What is the discriminant of a quadratic function?
2 Answers
Below
Explanation:
The discriminant of a quadratic function is given by:
What is the purpose of the discriminant?
Well, it is used to determine how many REAL solutions your quadratic function has
If
If
If
Given by the formula
Explanation:
Given a quadratic function in normal form:
#f(x) = ax^2+bx+c#
where
#Delta = b^24ac#
Assuming rational coefficients, the discriminant tells us several things about the zeros of

If
#Delta > 0# is a perfect square then#f(x)# has two distinct rational real zeros. 
If
#Delta > 0# is not a perfect square then#f(x)# has two distinct irrational real zeros. 
If
#Delta = 0# then#f(x)# has a repeated rational real zero (of multiplicity#2# ). 
If
#Delta < 0# then#f(x)# has no real zeros. It has a complex conjugate pair of nonreal zeros.
If the coefficients are real but not rational, the rationality of the zeros cannot be determined from the discriminant, but we still have:

If
#Delta > 0# then#f(x)# has two distinct real zeros. 
If
#Delta = 0# then#f(x)# has a repeated real zero (of multiplicity#2# ).
The discriminant occurs in the quadratic formula for the zeros of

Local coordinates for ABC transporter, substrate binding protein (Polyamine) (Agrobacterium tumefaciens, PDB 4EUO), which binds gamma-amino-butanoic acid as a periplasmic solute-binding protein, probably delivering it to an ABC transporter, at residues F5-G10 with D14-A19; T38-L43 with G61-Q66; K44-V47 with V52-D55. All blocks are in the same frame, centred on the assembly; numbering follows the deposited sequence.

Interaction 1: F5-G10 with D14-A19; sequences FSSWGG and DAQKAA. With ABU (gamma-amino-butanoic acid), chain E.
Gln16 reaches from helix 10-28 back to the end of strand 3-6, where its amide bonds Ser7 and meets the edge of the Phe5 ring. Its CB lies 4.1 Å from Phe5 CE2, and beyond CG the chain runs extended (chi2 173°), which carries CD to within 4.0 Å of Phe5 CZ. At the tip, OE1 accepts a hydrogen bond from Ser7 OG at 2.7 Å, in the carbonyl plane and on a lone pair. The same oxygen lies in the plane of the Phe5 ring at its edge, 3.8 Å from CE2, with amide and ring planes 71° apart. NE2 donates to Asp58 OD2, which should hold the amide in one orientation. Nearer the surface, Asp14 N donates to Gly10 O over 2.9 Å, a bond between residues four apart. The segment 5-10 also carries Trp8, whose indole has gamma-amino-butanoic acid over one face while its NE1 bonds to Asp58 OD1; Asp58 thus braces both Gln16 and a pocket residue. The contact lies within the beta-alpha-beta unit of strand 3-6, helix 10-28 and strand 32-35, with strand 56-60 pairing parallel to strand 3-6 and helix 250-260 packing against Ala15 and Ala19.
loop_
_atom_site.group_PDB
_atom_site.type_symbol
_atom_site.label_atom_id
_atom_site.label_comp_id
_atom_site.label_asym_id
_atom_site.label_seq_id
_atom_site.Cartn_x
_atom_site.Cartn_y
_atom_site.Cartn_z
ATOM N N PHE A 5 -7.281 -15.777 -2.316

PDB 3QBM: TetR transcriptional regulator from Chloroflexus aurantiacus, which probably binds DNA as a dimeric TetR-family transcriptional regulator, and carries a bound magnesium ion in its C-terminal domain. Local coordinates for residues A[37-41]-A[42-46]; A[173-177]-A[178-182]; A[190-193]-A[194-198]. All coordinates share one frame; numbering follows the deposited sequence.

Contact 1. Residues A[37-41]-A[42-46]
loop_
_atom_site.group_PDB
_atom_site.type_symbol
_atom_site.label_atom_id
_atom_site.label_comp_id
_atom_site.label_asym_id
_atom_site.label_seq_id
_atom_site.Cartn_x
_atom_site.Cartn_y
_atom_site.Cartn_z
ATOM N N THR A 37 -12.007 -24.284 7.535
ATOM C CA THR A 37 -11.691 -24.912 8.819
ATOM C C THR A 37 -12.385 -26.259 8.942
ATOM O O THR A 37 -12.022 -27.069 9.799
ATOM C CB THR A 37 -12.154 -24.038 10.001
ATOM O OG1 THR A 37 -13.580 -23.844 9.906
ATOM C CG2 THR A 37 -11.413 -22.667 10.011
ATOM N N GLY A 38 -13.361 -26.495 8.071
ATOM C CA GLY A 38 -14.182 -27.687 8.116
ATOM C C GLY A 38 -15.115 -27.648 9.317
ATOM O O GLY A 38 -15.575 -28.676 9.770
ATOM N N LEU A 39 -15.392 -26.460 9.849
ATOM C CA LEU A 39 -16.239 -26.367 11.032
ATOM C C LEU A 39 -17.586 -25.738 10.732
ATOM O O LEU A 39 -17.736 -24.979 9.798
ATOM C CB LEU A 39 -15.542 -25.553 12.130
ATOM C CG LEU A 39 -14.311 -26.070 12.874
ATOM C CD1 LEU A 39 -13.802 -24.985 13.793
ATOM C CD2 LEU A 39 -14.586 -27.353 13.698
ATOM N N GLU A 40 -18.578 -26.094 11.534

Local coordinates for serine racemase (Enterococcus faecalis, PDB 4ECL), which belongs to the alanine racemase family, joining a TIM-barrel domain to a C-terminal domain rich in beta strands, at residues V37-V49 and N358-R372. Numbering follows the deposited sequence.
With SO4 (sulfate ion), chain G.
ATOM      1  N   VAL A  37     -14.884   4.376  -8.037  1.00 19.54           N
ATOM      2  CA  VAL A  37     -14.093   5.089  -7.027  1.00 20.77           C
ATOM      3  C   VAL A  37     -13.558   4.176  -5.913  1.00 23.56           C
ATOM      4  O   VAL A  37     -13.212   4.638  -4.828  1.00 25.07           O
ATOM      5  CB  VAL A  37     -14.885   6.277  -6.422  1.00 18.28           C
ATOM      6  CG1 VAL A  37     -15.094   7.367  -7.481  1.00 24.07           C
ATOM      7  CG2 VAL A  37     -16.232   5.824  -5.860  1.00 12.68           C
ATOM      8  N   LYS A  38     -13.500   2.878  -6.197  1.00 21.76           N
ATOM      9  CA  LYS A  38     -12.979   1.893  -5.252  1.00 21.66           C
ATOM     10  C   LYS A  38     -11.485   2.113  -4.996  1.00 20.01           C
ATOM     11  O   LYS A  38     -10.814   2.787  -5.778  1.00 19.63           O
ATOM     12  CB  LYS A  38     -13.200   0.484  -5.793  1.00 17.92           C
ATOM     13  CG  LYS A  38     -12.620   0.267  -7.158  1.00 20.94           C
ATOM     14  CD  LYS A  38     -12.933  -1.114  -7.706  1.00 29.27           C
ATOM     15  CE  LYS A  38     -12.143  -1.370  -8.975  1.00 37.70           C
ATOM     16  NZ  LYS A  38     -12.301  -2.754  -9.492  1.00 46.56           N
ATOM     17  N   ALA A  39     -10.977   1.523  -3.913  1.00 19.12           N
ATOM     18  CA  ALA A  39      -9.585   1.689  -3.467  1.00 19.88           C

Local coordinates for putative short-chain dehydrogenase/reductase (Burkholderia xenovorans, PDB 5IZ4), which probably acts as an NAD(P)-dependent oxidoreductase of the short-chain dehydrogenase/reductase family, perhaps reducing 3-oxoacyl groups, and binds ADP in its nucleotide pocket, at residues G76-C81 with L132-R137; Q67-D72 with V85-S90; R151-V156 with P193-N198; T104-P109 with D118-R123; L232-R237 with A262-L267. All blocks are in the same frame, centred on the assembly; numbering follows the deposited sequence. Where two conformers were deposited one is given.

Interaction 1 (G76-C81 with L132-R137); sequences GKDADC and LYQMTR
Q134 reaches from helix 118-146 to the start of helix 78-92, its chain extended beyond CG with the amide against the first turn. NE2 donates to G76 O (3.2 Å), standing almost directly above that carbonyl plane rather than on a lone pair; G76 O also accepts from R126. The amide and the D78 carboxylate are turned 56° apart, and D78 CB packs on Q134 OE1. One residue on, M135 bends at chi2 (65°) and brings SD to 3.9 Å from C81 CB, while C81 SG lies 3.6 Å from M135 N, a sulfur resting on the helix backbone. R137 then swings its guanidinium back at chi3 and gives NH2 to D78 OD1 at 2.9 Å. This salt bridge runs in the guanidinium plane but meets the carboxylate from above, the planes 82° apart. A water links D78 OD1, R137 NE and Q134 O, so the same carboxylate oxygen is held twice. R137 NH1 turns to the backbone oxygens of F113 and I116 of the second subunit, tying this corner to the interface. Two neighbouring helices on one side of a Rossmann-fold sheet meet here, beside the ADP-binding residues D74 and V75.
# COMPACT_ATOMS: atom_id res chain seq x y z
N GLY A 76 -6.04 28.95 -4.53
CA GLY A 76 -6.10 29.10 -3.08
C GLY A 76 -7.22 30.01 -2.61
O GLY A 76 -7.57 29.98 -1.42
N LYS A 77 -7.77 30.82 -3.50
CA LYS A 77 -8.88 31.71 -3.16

#x = (b+sqrt(b^24ac))/(2a) = (b+sqrt(Delta))/(2a)#
from which you can understand why the zeros have the nature they do for different values of
What about cubics, etc.?
Polynomials of higher degree also have discriminants, which when zero imply the existence of repeated zeros. The sign of the discriminant is less useful, except in the case of cubic polynomials, where it allows us to identify cases quite well...
Given:
#f(x) = ax^3+bx^2+cx+d#
with
The discriminant
#Delta = b^2c^24ac^34b^3d27a^2d^2+18abcd#

If
#Delta > 0# then#f(x)# has three distinct real zeros. 
If
#Delta = 0# then#f(x)# has either one real zero of multiplicity#3# or two distinct real zeros, with one being of multiplicity#2# and the other being of multiplicity#1# . 
If
#Delta < 0# then#f(x)# has one real zero and a complex conjugate pair of nonreal zeros.